To add more than one subject term: Add your first subject term, and then click "+add subject term" below the original field to generate another subject tag field for your second subject. Continue adding fields for as many subject terms as you need. Do not add all your subject terms in one field, separated by commas.

Feel free to use multiple subject terms, but please limit yourself; use your judgement, but please try not to use more than 7 tags.

Share your subject terms on our wiki as well: Browse https://catalog.interferencearchive.org/issues/wiki/subjectlist to see what subject terms are being used, and add the subject terms you've used as you catalog.

This way, you can easily check to see if you've chosen a popular term that will allow for good browsing, or to check which of several terms you're considering has been used most.

Holdings

Holdings refers to the number of copies of an item in the entire collection of Interference Archive. If there are 2 copies of the same book, you can state "2 copies". If you are cataloging a series record and have listed multiple issues of a newspaper, and there are more than one copy of an issue you may write "1 copy of v.11,1989-v.88,2010; 2 copies of v.1-10, 2010"

References

This field is optional.

Provide a reference to the source of the information for your cataloging record.

This may be a citation to the sole source of the information - for example, a WorldCat record, or information from another website.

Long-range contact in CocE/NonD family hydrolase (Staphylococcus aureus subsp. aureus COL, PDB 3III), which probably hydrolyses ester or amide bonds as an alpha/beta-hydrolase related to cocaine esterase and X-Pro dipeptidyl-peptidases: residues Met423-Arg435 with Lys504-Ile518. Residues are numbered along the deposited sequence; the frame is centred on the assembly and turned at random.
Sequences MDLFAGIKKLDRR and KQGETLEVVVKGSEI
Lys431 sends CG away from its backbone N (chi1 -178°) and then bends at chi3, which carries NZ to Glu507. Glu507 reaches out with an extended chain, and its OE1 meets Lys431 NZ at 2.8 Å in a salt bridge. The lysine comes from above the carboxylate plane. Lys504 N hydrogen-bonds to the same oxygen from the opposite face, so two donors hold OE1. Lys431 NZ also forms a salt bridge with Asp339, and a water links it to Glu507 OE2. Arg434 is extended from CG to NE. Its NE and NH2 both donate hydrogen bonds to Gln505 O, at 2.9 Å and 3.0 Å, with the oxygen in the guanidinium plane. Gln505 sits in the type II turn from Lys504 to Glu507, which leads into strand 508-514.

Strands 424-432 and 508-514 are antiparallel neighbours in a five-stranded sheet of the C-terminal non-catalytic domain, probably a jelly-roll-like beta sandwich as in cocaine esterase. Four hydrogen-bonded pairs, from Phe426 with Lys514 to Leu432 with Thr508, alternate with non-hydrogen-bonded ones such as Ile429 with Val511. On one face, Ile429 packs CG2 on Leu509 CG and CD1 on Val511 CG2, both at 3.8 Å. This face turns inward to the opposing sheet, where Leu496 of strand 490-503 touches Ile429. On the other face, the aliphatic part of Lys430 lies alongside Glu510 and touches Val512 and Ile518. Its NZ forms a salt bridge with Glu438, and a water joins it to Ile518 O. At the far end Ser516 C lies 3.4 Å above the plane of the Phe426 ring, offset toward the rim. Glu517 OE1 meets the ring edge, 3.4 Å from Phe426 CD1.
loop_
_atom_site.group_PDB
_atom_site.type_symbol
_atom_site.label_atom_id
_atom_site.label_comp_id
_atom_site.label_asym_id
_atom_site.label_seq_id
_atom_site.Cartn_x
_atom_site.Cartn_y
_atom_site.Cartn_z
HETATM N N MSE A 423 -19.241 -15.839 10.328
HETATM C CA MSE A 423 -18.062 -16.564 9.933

For an image, this field may be used to provide information about the supplying agency, vendor or individual who donated the image and who was able to provide descriptive information about the image.

This field may also refer to the individual who donated an object and supplied details about it, or to the donation information sheet they may have filled out when donating the object.

Catalogers Notes

Note any questions or issues you have, but try not to use this unless absolutely necessary. If you have a question or problem, please ask someone.

Cataloging an Object: Remaining left menu tabs

When you have saved your record the tabs on the left side menu are activated, and you can move to these next steps.

Relationships Tab

Click on the Relationships screen

  1. Related objects – Here you can link this object to other objects: for example objects in a series, another version of the work, a text that describes a work of art, or a print that is part of a portfolio set.

Begin typing at least three letters of a related object's title to retrieve other cataloged objects that are related to your object. - for example Dus will bring up Dust Tracks on a Road. After you select a related object from the drop-down list that appears, you should also indicate the relationship between objects from the new drop-down menu to the right: how is the object you have just selected related to the object you are cataloging? Your choices are: contains, is preparatory for, has version, describes, is depicted in, is source for, depicts is based on, is derived from, is described in, is duplicate of, is part of, is related to, is version of